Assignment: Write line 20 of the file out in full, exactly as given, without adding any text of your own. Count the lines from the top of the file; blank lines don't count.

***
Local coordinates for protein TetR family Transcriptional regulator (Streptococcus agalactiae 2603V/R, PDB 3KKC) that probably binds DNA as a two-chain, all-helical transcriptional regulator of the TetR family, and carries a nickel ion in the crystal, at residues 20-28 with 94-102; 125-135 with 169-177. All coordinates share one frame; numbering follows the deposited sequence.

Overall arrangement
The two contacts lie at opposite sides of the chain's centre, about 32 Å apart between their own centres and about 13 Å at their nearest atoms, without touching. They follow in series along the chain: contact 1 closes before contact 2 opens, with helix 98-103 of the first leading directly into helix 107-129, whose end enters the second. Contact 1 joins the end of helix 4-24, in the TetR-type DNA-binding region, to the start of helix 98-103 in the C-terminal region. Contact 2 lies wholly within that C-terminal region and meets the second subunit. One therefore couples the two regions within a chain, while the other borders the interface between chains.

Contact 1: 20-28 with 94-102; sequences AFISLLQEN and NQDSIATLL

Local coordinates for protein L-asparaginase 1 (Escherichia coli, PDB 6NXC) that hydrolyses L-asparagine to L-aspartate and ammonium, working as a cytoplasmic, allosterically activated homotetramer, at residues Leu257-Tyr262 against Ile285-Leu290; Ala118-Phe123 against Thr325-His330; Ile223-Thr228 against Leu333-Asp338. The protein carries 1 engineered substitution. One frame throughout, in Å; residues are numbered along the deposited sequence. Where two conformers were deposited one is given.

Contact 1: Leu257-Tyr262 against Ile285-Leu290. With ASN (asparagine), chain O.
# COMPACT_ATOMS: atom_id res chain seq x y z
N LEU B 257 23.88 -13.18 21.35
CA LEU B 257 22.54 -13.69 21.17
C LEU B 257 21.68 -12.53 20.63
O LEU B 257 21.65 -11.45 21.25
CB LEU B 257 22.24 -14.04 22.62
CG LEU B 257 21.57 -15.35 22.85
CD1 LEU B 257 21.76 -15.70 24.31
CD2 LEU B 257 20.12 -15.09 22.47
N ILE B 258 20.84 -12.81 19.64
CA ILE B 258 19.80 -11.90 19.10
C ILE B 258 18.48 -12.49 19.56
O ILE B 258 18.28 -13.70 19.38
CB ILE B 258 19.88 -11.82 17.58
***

CB ILE B 258 19.88 -11.82 17.58